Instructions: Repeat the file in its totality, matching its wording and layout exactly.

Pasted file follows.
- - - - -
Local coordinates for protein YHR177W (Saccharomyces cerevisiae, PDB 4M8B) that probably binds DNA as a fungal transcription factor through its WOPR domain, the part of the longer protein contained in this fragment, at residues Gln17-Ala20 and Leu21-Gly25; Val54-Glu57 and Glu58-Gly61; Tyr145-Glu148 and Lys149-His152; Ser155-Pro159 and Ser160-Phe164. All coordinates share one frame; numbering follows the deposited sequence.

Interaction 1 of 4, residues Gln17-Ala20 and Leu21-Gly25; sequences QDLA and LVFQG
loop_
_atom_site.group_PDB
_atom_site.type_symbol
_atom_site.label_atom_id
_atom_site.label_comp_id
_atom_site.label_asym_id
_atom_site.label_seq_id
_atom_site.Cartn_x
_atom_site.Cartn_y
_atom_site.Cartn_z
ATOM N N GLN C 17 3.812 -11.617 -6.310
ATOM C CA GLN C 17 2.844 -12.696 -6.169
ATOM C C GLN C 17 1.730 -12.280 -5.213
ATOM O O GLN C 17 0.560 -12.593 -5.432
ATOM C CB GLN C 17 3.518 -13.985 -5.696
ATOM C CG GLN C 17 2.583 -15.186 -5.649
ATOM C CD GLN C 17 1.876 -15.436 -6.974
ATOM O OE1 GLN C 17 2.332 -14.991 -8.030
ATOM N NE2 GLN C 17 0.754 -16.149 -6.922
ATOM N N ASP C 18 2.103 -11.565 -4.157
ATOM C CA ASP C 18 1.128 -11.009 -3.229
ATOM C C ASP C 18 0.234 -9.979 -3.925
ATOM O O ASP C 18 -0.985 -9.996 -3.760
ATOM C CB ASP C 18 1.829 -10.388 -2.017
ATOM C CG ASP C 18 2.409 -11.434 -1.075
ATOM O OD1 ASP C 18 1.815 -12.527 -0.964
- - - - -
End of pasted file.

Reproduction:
Local coordinates for protein YHR177W (Saccharomyces cerevisiae, PDB 4M8B) that probably binds DNA as a fungal transcription factor through its WOPR domain, the part of the longer protein contained in this fragment, at residues Gln17-Ala20 and Leu21-Gly25; Val54-Glu57 and Glu58-Gly61; Tyr145-Glu148 and Lys149-His152; Ser155-Pro159 and Ser160-Phe164. All coordinates share one frame; numbering follows the deposited sequence.

Interaction 1 of 4, residues Gln17-Ala20 and Leu21-Gly25; sequences QDLA and LVFQG
loop_
_atom_site.group_PDB
_atom_site.type_symbol
_atom_site.label_atom_id
_atom_site.label_comp_id
_atom_site.label_asym_id
_atom_site.label_seq_id
_atom_site.Cartn_x
_atom_site.Cartn_y
_atom_site.Cartn_z
ATOM N N GLN C 17 3.812 -11.617 -6.310
ATOM C CA GLN C 17 2.844 -12.696 -6.169
ATOM C C GLN C 17 1.730 -12.280 -5.213
ATOM O O GLN C 17 0.560 -12.593 -5.432
ATOM C CB GLN C 17 3.518 -13.985 -5.696
ATOM C CG GLN C 17 2.583 -15.186 -5.649
ATOM C CD GLN C 17 1.876 -15.436 -6.974
ATOM O OE1 GLN C 17 2.332 -14.991 -8.030
ATOM N NE2 GLN C 17 0.754 -16.149 -6.922
ATOM N N ASP C 18 2.103 -11.565 -4.157
ATOM C CA ASP C 18 1.128 -11.009 -3.229
ATOM C C ASP C 18 0.234 -9.979 -3.925
ATOM O O ASP C 18 -0.985 -9.996 -3.760
ATOM C CB ASP C 18 1.829 -10.388 -2.017
ATOM C CG ASP C 18 2.409 -11.434 -1.075
ATOM O OD1 ASP C 18 1.815 -12.527 -0.964